George Osborne made some interesting comments about quantitative easing and loose monetary policy this week that showed some new thinking:
George Osborne said: “We need to offset the very necessary loose monetary policy and the distributional consequences that it is having. Essentially it makes the rich richer and makes life difficult for ordinary savers.”
“There’s a role for government policy not in stopping that monetary policy which keeps the economy strong but in mitigating its impact. I think all of us who believe in free markets need to work harder to find an answer to the anger that people clearly feel out there.”
This followed on from comments made by the Bank of England’s deputy governor Minouche Shafik that suggested quantitative easing is here to stay. New thinking at the Bank of England seems to favour QE as a permanent tool of monetary policy.
Investors are the experts when it comes to predicting the future but can still be taken by surprise by political events. Brexit wasn’t exactly a surprise but many investors hoped the remain side would win. We now have the triggering of article 50 to look forward to which could trash the markets yet again.
Yesterday the Bank of England announced a QE boost with another 60 billion of quantitative easing and a cut in the base rate to 0.5%. There will be no prizes for guessing who will benefit from this boost. The stock market surged by 1.5% yesterday and the trend continues today. The base rate cut will see mortgages cheaper and so stoke the London housing bubble a little more while there is stifling of the supply side.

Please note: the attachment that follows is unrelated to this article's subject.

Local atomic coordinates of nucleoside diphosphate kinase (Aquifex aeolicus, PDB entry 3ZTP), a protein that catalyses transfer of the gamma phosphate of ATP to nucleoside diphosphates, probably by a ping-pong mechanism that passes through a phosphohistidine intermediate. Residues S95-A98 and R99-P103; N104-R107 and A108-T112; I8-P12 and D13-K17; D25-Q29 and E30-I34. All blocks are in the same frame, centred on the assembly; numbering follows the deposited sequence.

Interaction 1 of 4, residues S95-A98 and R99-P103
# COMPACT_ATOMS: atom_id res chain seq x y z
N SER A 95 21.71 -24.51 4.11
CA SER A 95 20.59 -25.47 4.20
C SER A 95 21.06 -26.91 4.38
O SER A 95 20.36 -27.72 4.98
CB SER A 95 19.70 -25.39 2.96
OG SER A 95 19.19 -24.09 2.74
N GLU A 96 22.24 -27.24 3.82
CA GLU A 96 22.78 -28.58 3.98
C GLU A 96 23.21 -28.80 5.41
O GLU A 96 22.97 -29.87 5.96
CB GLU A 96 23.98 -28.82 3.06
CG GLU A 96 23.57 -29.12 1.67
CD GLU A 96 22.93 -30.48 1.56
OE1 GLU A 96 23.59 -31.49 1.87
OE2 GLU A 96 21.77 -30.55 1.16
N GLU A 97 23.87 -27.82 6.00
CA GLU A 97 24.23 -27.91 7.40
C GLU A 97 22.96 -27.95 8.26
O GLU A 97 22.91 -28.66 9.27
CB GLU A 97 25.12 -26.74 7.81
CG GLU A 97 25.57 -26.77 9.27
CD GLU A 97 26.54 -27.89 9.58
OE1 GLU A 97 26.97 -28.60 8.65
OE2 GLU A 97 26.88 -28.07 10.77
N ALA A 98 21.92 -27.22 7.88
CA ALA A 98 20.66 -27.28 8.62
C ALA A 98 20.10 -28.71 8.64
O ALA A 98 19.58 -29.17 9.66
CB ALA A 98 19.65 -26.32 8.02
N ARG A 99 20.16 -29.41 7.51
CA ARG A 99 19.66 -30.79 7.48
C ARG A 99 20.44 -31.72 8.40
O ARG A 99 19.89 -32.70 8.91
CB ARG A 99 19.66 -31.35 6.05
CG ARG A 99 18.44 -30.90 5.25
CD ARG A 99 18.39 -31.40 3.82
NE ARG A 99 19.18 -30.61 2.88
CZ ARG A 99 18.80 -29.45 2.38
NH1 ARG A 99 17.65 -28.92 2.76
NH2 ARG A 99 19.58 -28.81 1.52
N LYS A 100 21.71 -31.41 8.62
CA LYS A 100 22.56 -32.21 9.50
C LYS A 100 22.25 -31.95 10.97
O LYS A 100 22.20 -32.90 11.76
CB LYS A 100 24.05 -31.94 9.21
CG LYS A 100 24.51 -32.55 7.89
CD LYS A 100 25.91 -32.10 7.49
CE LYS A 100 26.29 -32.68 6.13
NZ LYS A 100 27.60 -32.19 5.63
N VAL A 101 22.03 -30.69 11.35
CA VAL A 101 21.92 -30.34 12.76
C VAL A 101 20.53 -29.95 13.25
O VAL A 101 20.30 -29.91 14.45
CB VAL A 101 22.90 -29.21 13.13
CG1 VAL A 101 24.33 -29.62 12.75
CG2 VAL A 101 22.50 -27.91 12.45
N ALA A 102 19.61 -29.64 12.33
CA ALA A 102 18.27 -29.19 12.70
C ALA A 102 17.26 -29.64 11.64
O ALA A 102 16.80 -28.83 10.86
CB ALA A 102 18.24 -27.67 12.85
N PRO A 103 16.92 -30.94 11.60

To say the London stock market is a volatile market would be an understatement. Next week’s referendum has not only caused uncertainty it has caused panic. What can small investors do? (more…)
It’s difficult these days to even define what money is. It can be coins in our pockets, notes in purses and wallets or numbers on bank account statements. Money can be just bits in a computer or tokens of any kind.
On a Sunday I just write whatever comes into my head for my WordPress blog and then try to write something more considered for a zillion ideas. My ramblings on WordPress seem very popular though and so why do lots of research when I don’t need too? The simple answers are often the best in life. We can sometimes look for answers that are too complicated.
We tend to think money is wealth, but it’s not; it’s just a unit of exchange for exchanging wealth. The wealth is the stuff we produce; goods and services. Some things like property will appear to go up in value. The sun appears to rise in the morning, but we know that the sun doesn’t go around the earth. The earth appears flat, but we know it’s not. Money seems to keep it’s value, but it doesn’t really, it goes down in value when central banks increase the money supply. Everyone who has money then loses out and people who have wealth in oil, gold or some other commodities like property, will gain.
If you burn paper money, do you destroy it? The answer is technically, no. The value of money is all about supply and demand and so if you burn a 50 pounds note, a 50 dollar note or a 50 Euro note; you are decreasing demand and making all the rest of the money in circulation more valuable. You may be destroying one note, but you aren’t destroying overall value! The Bank of England is currently doing the opposite, creating rather than destroying money but in doing so they are increasing demand and so making the money already in circulation less valuable. (more…)